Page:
2. Assess the Security Breach
If you are one victim of a broader attack that's affected multiple businesses, follow updates from trusted sources charged with monitoring the situation to make sure you know what to do next. Whether you're part of a broader attack or the sole victim, you'll also need to determine the cause of the breach within your specific facility so you can work to help prevent the same kind of attack from happening again. Ask yourself:
- Who has access to the servers that were infected?
- Which network connections were active when the breach occurred?
- How was the attack initiated?
You may be able to pinpoint how the breach was initiated by checking your security data logs through your firewall or email providers, your antivirus program, or your Intrusion Detection System. If you have difficulty determining the source and scope of the breach, consider hiring a qualified cyber investigator - it may be worth the investment to help protect yourself moving forward.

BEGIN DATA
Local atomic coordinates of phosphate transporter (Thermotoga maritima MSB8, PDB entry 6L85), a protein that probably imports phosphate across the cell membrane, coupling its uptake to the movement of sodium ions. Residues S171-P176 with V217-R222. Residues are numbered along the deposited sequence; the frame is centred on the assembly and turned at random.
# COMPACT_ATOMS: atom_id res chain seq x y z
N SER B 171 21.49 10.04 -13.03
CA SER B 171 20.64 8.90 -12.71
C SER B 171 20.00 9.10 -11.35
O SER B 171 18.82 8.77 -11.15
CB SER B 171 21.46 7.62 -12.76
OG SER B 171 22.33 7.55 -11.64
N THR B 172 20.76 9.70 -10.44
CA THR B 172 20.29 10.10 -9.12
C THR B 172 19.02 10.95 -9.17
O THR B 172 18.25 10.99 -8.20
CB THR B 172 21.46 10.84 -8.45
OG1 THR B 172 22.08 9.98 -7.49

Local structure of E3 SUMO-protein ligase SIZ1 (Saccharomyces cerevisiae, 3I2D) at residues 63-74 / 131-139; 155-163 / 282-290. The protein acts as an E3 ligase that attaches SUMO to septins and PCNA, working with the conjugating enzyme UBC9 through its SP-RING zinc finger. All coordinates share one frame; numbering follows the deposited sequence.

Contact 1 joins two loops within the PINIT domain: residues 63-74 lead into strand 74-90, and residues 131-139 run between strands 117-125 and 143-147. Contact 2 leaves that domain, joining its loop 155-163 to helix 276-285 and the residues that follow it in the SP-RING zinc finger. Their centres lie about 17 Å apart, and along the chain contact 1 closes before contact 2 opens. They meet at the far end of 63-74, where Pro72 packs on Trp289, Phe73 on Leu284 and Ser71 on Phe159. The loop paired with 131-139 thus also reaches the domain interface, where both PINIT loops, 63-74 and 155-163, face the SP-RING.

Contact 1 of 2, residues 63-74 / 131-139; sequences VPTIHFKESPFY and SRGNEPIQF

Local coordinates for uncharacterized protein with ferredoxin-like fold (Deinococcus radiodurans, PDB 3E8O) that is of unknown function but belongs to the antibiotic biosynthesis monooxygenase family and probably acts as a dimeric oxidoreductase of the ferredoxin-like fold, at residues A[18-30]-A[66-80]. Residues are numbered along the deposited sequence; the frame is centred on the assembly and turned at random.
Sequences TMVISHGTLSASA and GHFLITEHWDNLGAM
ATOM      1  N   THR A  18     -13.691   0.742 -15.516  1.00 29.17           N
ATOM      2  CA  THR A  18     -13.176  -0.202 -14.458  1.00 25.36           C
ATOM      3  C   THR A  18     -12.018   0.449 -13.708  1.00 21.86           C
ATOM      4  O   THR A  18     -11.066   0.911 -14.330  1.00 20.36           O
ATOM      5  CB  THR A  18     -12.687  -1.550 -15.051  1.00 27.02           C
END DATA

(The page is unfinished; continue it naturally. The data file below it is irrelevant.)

Identify those affected by the breach
You'll also need to find out who may have been affected by the breach, including employees, customers, and third-party vendors. Assess how severe the data breach was by determining what information was accessed or targeted, such as birthdays, mailing addresses, email accounts and credit card numbers.
Educate your staff about data breach protocols
Your employees should be aware of your business's policies regarding data breaches. After discovering the cause of the breach, adjust and communicate your security protocols to help ensure the same type of incident doesn't occur again. Consider restricting your employees' access to data based on their job roles. You should also regularly train your employees about how to prepare for a data breach or avoid a data breach in the first place.
3. Manage the Fallout from Your Cyber Attack
Notify managers and employees of the breach
Communicate with your staff to let them know what happened. Define clear authorisations for team members to communication on the issue both internally and externally. Remaining on the same page with your team is crucial while your business is recovering from a data breach. You may need to consult with legal counsel to figure out the best way to let your customers know about the breach.